Retired Cardinal Joseph Zen Ze-kiun of Hong Kong told ucanews.com that the government was tightening religious rules, with one source telling him there would be no Mass in a Shanghai underground church.
"The priest has told Catholics not to come because there will be no Mass since they have not registered," Cardinal Zen said.
A priest in Hebei province who asked to be anonymous told ucanews.com that authorities had asked clergymen in some parts of the province to post signs prohibiting minors from entering religious venues, prayer houses and other church premises.
"They also threaten churches that they cannot be used if they refuse to post the signs," he said.
A blogger wrote that "religious venues are the third premises following clubs and internet bars where minors are prohibited from entering by authorities."
Peter, a Catholic in central China, said he had seen such signs posted in churches in Xinjiang.
He told ucanews.com there are no legal grounds for officials prohibiting minors from entering religious venues. He accused officials of violating China's constitution, the communist-run country's supposed highest law.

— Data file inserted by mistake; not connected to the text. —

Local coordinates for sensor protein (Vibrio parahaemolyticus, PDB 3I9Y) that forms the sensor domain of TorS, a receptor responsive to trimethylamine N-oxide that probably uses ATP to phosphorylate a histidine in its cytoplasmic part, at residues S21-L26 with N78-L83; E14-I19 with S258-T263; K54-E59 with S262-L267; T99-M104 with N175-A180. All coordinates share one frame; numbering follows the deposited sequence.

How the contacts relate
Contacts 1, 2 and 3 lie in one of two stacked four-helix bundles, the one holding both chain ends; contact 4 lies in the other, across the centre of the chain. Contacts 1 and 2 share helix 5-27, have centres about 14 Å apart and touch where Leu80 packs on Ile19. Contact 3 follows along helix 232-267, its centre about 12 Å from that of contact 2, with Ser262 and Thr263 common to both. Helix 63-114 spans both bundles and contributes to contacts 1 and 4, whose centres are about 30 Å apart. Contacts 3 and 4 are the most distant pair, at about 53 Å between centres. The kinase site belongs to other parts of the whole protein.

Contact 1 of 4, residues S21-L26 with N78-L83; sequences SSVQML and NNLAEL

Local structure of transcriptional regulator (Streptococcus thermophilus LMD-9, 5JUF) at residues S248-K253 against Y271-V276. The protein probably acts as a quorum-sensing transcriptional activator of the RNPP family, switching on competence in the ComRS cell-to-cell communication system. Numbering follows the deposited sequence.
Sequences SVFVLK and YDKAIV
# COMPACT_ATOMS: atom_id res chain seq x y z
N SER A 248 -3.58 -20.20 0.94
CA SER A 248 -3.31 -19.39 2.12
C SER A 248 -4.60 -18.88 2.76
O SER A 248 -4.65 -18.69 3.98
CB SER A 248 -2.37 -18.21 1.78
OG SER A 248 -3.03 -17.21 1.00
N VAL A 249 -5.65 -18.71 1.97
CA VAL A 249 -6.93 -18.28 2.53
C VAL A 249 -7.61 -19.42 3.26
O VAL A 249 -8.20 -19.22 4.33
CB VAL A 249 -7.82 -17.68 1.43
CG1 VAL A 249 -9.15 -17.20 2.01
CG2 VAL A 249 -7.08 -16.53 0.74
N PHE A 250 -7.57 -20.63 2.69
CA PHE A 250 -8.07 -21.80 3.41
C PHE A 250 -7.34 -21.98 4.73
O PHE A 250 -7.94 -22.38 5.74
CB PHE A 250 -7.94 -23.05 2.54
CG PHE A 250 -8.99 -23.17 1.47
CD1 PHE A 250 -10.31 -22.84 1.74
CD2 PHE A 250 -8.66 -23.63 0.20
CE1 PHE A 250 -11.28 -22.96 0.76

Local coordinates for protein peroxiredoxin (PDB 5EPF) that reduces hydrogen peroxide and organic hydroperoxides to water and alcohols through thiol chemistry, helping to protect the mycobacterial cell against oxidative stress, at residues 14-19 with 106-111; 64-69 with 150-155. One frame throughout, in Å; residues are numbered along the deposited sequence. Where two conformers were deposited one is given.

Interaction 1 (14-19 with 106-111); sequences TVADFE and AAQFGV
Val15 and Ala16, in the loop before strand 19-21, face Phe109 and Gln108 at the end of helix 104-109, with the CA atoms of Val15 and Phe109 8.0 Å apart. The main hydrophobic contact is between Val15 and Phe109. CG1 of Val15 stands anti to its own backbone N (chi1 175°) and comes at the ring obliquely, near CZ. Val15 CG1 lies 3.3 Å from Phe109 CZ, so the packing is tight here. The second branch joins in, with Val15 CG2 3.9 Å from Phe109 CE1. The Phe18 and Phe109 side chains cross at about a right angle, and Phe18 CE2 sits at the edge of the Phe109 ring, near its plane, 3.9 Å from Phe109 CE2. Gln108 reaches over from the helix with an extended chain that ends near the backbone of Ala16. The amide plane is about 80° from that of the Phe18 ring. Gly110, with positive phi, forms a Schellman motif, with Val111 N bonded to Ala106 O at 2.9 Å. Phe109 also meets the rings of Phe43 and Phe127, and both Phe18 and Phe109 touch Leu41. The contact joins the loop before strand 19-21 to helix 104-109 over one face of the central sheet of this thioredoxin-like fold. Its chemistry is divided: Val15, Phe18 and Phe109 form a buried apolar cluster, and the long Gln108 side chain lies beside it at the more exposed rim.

"When minors enter internet bars, the government and police turn a blind eye. However, they are becoming very strict in prohibiting minors from entering religious venues. It is ridiculous," he said.
Peter said the constitution clearly stipulates that citizens have religious freedom, while protection laws state that teenagers and children cannot be discriminated against because of their religious beliefs.
Fr Stephen of the underground church said children in school have to tell lies to cover their faith and not to express their true feelings. "Is this the way to build up our civilisation?" he asked.
Before the regulations, communist authorities were already tightening their grip on practicing Christians. Last August, ucanews.com reported at least four regional governments had issued notices that restricted children from joining Christian groups and attending religious activities.